Uygur discontent must be addressed in times of terror
With the return of Middle East fighters, greater efforts must be made towards achieving economic equality and ensuring cultural and religious expression
The length and remoteness of China’s northwestern border make it difficult to determine how many battle-hardened ethnic Uygur fighters have returned to Xinjiang from Syria and Iraq. Nor have authorities revealed whether there has been a marked upsurge in terror attacks in the autonomous region since the retreat of extremist Muslim groups such as Islamic State (IS) and al-Qaeda in the Middle East.
Officials have spoken of a tenfold rise last year over 2016 in the number of jihadists intercepted while trying to cross the border. But the threat is not confined to the nation, as attacks on Chinese citizens and interests overseas prove, making a complex strategy necessary to tackle the scourge.
Syrian officials claim 5,000 Uygurs were among the tens of thousands of foreigners to have joined extremist and rebel groups involved in the country’s civil war and the attempt by IS to create a caliphate. With the conflict nearing resolution and IS all but defeated, it is inevitable that some would want to return home, perhaps to use their combat and weapons skills to avenge perceived injustice or in the name of separatism.
Some Uygurs have said they left Xinjiang for the far-off battlegrounds with the aim of gaining experience with weapons and strategy to carry out attacks against Beijing for perceived injustices. Uygur exiles and Western human rights groups contend a tough security crackdown in Xinjiang has fuelled resentment and intensified a push for an independent homeland.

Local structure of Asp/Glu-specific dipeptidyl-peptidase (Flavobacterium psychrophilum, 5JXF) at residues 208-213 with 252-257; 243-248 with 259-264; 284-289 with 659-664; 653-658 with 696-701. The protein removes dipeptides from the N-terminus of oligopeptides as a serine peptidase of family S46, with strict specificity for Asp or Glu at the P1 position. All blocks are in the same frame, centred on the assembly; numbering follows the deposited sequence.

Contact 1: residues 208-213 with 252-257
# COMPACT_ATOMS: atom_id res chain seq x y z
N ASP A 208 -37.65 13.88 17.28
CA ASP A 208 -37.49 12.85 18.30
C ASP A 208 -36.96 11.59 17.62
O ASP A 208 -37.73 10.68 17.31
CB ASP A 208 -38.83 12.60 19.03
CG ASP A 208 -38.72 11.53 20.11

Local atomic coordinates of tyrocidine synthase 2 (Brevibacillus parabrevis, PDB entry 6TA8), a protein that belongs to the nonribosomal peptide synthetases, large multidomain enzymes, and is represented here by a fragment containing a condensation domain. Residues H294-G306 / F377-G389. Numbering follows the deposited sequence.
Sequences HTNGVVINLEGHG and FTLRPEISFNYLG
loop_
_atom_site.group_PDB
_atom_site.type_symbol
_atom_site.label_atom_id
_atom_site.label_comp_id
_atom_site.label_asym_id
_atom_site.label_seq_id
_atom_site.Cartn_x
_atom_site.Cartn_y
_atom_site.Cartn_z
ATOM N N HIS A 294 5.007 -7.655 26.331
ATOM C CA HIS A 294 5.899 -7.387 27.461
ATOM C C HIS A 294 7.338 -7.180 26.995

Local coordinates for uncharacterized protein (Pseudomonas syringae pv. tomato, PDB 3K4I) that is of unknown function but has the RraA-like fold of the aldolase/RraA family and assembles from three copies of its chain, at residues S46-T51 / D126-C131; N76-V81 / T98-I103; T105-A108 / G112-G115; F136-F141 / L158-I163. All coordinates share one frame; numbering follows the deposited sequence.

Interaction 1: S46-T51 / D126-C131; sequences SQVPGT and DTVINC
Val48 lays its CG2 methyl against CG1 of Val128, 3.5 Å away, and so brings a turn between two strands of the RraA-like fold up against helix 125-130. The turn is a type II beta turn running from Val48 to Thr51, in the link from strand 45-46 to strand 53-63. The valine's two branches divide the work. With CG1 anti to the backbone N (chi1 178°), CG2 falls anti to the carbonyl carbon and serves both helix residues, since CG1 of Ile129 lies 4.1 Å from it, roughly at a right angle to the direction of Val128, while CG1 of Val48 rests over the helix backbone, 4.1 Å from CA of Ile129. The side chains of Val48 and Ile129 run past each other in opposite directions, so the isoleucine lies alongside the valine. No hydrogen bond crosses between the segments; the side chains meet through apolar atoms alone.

Hundreds, perhaps even thousands, have been killed in extremist attacks since 2009 and the militant East Turkestan Islamic Movement is said to be behind a number. Beijing contends the group was involved in a suicide bombing of the Chinese embassy in the Kyrgyzstan capital in 2016, and Uygurs were blamed for the bombing of a shrine in Bangkok in 2015 that killed 21 tourists, among them six Chinese, two from Hong Kong.
China has been on higher alert for terrorism since 2015, when IS began expanding into Central and Southeast Asia; the group claimed to have kidnapped and killed two Chinese in the Pakistani city of Quetta in May. The country is an integral part of the “Belt and Road Initiative”, China’s trade strategy, and last month Beijing’s embassy in Islamabad warned nationals of heightened risks.
China is just one of dozens of nations grappling with the threat of terrorism as a result of radicalised citizens returning from the Middle East. Stepped-up border surveillance, improved anti-terrorism collaboration and cooperation with other countries are already priorities for Beijing. But greater efforts to get to the roots of Uygur discontent also have to be made through improvements aimed at economic equality and ensuring cultural and religious expression.